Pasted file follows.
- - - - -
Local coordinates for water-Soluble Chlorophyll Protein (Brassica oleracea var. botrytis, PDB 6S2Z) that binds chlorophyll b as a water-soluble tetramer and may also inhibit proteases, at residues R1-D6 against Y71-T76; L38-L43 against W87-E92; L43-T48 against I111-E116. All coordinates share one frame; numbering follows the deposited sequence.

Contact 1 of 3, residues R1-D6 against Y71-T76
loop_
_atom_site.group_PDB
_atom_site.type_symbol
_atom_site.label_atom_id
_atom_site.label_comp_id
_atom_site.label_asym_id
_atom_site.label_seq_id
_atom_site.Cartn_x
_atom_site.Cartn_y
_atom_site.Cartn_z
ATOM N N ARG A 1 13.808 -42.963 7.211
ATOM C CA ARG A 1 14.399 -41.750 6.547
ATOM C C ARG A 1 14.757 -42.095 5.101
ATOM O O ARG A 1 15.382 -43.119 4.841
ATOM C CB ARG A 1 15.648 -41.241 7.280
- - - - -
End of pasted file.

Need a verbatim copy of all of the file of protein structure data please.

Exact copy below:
Local coordinates for water-Soluble Chlorophyll Protein (Brassica oleracea var. botrytis, PDB 6S2Z) that binds chlorophyll b as a water-soluble tetramer and may also inhibit proteases, at residues R1-D6 against Y71-T76; L38-L43 against W87-E92; L43-T48 against I111-E116. All coordinates share one frame; numbering follows the deposited sequence.

Contact 1 of 3, residues R1-D6 against Y71-T76
loop_
_atom_site.group_PDB
_atom_site.type_symbol
_atom_site.label_atom_id
_atom_site.label_comp_id
_atom_site.label_asym_id
_atom_site.label_seq_id
_atom_site.Cartn_x
_atom_site.Cartn_y
_atom_site.Cartn_z
ATOM N N ARG A 1 13.808 -42.963 7.211
ATOM C CA ARG A 1 14.399 -41.750 6.547
ATOM C C ARG A 1 14.757 -42.095 5.101
ATOM O O ARG A 1 15.382 -43.119 4.841
ATOM C CB ARG A 1 15.648 -41.241 7.280